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This report assesses the requirements of a deterrence strategy for application to potential regional adversaries. The authors argue that states content with their status quo (e.g., the former Soviet Union during the Cold War) should be relatively easy to deter, especially from seeking gain, because they are likely to be risk-averse decisionmakers. On the other hand, many regional adversaries, already dissatisfied with the status quo and anticipating further losses, can be hard to deter, though not impossible. Hence, the U.S. military problem of regional deterrence in this instance boils down to two factors: (1) how the United States can make its deterrent threats highly credible; and (2) what military capabilities are required for credible denial and punishment threats. Should an adversary be willing to take high risks, the authors suggest that the United States adopt a national military strategy based on the ability to deny the opponent's political/military objective, either by basing U.S. forces within the region in times of crisis or by convincing the adversary that they can be forward deployed rapidly if the need arises.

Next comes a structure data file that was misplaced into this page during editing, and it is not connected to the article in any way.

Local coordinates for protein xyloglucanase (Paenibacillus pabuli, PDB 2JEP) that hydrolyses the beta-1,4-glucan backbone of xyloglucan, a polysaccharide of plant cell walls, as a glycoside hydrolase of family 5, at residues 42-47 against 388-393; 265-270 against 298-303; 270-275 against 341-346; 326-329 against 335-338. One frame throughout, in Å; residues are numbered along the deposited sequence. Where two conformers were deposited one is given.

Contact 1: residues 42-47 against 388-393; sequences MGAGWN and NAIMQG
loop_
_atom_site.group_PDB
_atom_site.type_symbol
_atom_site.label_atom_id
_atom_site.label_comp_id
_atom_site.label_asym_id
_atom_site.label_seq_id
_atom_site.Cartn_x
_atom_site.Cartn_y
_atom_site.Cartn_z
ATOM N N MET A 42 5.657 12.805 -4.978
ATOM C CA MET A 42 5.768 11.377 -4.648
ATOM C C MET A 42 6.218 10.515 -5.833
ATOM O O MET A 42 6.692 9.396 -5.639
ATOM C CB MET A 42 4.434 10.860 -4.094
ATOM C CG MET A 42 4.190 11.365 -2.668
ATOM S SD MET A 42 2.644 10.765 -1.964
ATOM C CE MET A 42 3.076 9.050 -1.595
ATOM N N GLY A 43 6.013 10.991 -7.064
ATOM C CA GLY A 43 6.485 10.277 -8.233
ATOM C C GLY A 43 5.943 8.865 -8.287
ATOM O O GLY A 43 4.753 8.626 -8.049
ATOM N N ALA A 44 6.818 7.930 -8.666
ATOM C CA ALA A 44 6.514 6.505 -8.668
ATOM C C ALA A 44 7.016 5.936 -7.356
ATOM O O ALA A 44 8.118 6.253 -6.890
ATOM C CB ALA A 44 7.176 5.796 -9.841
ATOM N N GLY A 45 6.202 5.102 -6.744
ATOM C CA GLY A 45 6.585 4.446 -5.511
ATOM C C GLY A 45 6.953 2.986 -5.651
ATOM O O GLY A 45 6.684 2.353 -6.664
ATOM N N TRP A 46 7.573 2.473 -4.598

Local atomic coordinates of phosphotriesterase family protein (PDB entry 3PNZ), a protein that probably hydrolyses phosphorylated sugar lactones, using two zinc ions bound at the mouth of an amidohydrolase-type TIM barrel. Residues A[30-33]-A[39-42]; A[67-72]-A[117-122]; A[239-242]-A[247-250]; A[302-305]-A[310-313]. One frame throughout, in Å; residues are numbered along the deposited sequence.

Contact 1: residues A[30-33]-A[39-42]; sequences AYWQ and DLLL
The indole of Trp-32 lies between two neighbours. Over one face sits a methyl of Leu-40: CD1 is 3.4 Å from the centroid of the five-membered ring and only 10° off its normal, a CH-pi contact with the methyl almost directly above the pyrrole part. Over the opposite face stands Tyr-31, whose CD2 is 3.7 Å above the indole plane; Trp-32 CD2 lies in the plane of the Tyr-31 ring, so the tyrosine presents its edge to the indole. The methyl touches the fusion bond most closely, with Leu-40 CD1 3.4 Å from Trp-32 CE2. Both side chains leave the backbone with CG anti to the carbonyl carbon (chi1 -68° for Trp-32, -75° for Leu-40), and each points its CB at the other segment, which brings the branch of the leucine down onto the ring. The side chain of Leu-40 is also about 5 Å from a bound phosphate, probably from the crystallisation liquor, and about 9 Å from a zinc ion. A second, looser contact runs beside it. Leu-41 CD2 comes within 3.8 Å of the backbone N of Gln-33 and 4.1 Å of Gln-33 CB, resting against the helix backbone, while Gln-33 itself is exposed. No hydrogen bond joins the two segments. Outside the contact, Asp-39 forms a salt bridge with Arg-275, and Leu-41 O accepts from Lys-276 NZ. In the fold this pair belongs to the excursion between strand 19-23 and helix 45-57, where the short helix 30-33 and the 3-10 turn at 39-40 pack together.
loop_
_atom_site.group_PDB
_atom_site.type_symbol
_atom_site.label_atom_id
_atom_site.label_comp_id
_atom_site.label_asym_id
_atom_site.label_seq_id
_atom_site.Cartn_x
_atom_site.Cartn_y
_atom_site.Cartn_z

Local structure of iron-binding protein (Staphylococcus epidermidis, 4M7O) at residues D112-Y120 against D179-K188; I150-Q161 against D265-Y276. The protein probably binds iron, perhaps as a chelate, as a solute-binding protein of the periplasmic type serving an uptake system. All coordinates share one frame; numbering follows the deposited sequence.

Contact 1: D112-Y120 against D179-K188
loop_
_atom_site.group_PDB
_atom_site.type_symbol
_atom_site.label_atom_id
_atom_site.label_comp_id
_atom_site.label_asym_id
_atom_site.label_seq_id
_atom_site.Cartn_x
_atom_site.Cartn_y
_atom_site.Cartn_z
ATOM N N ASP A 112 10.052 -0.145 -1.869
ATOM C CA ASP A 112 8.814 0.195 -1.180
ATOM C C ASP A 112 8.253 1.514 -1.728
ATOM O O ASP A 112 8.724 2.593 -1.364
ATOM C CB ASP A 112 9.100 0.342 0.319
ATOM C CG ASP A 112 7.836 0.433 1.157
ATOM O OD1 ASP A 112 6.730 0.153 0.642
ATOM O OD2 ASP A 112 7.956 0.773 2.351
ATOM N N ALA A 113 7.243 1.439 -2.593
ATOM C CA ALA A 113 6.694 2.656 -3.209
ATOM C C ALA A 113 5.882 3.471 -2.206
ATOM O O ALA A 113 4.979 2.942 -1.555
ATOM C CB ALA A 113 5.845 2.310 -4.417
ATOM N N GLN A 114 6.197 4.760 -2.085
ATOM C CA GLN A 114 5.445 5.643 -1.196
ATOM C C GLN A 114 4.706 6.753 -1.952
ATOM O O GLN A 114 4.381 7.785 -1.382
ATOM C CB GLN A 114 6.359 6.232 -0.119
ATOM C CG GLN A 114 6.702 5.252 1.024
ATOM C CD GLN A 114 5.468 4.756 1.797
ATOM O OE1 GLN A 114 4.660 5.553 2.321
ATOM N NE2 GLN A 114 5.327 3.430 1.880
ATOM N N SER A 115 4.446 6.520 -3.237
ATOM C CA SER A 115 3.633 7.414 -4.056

This report is part of the RAND monograph report series. The monograph/report was a product of RAND from 1993 to 2003. RAND monograph/reports presented major research findings that addressed the challenges facing the public and private sectors. They included executive summaries, technical documentation, and synthesis pieces.

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